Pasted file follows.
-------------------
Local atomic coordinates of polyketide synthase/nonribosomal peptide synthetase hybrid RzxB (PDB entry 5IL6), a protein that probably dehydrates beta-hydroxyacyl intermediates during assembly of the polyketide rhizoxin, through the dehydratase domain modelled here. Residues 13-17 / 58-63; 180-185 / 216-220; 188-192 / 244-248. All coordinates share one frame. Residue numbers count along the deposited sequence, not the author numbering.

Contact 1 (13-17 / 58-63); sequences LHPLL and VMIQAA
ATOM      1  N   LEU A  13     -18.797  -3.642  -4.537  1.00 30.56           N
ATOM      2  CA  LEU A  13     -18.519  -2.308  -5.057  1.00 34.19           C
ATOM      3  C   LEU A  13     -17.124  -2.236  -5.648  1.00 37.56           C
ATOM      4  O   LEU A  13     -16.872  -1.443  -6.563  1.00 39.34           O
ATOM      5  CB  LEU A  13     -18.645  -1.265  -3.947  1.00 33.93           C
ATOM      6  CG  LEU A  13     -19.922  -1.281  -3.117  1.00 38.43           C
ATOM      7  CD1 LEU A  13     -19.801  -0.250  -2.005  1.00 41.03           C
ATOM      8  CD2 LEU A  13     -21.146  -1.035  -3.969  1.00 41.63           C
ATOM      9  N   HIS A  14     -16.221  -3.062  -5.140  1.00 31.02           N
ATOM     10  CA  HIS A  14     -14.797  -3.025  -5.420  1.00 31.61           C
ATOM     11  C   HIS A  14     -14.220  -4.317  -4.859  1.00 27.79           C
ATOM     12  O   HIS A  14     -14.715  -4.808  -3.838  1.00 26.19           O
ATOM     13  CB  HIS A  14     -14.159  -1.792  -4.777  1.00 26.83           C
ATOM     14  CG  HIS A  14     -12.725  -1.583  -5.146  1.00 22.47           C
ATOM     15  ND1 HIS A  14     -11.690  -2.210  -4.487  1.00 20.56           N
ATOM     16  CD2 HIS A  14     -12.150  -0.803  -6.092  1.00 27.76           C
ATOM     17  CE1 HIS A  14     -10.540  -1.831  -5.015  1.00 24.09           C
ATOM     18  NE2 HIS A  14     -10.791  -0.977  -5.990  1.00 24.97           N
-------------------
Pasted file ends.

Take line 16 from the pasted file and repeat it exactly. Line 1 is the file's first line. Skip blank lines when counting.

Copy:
ATOM     14  CG  HIS A  14     -12.725  -1.583  -5.146  1.00 22.47           C